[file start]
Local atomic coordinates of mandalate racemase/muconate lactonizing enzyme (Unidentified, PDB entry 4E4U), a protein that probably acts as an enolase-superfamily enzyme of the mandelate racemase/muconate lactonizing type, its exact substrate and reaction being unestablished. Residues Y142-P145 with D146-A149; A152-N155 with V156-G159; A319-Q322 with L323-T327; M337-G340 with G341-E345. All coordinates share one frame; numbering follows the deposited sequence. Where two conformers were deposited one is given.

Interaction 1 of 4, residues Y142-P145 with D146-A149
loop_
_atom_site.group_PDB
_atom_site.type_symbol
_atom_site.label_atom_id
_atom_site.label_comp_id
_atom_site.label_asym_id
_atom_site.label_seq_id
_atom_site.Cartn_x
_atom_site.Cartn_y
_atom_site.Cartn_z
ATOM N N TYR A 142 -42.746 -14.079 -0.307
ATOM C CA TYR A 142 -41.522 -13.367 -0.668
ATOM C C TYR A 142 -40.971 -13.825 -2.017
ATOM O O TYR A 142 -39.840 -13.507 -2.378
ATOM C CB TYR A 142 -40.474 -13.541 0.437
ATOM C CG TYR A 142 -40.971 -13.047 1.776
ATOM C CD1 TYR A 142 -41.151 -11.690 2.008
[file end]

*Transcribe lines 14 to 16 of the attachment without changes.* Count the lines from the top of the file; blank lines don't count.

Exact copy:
ATOM C CA TYR A 142 -41.522 -13.367 -0.668
ATOM C C TYR A 142 -40.971 -13.825 -2.017
ATOM O O TYR A 142 -39.840 -13.507 -2.378